The Birth of the First Industrial Revolution

In The Perfectionists, Simon Winchester explains how precision engineers created the modern world. For example, in the first chapter, he points out that machines — for the first time — could be made that would make other machines, “and make them with accuracy, with precision…This was something quite new, and it begins, essentially, with the first [steam-powered] machine on May 4, 1776…On the far side of the Atlantic Ocean, and precisely two months after the culmination of events, on July 4, 1776, a whole new world was to be created. The United States of America was born, with implications unimaginable by all.”

The key players in the sequence of events that precede (in effect) the birth of the first Industrial Revolution are John (“Iron-Mad”) Wilkinson, “the father of true precision,” an Englishman obsessed with what can be done with metallic iron;  John Harrison, “England’s, perhaps the world’s most revered horologist…who most famously gave mariners a sure means of determining  a vessel’s longitude”; Thomas Newcomen, a Cornish ironmonger who “was the first to turn the principle of steam power into a product”; and James Watt, employed by the University of Glasgow, whose study of the Newcomen engine convinced him that it could be “markedly improved…possibly be made extremely powerful.” In 1765, he “changed Newcomen’s so-called fire engine into a proper and fully functioning steam-powered machine. It became in an instant a device that in theory could produce almost limitless amounts of power.” He saw the need for two improvements and then collaborated with Wilkinson who solved a steam-leaking problem. Over time, Wilkinson bored no fewer than five hundred cylinders for Watt’s engines, “which were being snapped up by factories and mills and mines all over the country and beyond.”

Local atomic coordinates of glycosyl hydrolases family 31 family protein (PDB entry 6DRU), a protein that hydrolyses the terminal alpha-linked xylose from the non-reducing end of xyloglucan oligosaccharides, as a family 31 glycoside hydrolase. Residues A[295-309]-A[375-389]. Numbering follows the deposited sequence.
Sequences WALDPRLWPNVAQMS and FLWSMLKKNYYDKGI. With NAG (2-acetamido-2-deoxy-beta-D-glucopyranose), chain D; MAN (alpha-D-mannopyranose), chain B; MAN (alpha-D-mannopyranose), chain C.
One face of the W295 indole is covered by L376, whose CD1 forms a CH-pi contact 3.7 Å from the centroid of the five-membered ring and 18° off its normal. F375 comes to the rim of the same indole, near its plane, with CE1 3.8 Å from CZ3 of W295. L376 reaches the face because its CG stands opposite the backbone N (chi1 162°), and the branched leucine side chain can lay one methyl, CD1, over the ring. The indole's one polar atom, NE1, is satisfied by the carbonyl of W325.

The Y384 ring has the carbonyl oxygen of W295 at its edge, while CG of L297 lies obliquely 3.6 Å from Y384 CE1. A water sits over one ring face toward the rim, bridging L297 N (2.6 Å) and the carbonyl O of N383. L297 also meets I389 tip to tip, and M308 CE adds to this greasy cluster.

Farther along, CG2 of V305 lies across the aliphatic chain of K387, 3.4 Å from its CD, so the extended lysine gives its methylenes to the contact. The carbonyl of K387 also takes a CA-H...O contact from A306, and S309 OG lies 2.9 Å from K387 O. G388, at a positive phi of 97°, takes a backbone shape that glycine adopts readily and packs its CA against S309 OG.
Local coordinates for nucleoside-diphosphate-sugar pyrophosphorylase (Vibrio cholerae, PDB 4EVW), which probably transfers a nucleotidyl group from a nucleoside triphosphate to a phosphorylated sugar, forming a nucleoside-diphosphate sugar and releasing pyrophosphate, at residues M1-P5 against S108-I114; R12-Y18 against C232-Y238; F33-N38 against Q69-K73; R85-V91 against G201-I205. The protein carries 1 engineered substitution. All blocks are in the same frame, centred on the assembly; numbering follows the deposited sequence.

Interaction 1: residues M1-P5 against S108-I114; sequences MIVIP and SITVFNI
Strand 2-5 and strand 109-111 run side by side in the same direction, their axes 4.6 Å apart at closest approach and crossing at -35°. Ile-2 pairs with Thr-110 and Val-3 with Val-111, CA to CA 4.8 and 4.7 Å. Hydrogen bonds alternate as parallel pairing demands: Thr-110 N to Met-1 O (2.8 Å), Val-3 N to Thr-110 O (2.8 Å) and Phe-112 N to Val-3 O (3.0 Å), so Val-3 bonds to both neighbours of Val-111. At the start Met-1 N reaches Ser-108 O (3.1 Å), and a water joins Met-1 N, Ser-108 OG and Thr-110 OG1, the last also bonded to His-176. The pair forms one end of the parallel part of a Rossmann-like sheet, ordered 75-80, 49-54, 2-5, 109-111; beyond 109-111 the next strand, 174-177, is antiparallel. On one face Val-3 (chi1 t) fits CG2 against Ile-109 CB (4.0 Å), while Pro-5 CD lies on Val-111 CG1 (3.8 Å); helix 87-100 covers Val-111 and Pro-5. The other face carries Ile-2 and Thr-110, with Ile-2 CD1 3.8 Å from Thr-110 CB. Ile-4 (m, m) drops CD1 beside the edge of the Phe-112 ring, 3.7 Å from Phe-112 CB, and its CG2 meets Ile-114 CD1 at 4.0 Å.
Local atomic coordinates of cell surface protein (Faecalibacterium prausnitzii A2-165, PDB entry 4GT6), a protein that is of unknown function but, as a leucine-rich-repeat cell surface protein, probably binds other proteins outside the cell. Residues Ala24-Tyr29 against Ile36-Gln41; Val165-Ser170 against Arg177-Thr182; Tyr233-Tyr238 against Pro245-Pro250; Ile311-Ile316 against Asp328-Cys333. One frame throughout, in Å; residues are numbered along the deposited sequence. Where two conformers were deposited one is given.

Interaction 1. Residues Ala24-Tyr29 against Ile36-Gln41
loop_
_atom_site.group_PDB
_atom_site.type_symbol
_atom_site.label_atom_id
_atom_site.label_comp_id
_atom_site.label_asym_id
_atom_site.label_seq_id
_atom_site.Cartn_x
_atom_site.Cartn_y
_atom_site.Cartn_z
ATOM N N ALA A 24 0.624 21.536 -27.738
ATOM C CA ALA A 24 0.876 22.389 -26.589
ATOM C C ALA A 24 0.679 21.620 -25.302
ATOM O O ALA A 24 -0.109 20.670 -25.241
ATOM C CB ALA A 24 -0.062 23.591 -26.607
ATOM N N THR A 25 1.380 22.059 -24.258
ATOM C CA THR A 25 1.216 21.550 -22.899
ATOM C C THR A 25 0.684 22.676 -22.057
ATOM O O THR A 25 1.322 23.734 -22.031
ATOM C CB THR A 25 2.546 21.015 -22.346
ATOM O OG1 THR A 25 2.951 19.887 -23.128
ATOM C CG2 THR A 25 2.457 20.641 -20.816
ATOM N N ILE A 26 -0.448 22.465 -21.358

Here is one of Simon Winchester’s key points: “For precision to be a phenomenon that would entirely alter human society, as it undeniably has done and will do for the foreseeable future, it has to be expressed in a form that is duplicable; it has to be possible for the same precise artifact to be made again and again again with comparative ease and at a reasonable frequency and cost.”

Steam power was used to drain water out of coal mines. Then coal was removed in carts, dumped into horse-drawn wagons that hauled it to harbors where wind-driven ships transported to other ports. Coal was then loaded into horse-drawn wagons….

Wagons, ships, carriages, and eventually railroads inevitably became steam-driven as did factories and their assembly lines.

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The Perfectionists was published by Harper/An imprint of HarperCollins (May 2018). I also highly recommend William Rosen’s The Most Powerful Idea in the World: A Story of Steam, Industry, and Invention, published by Random House (2010).

 

 

 

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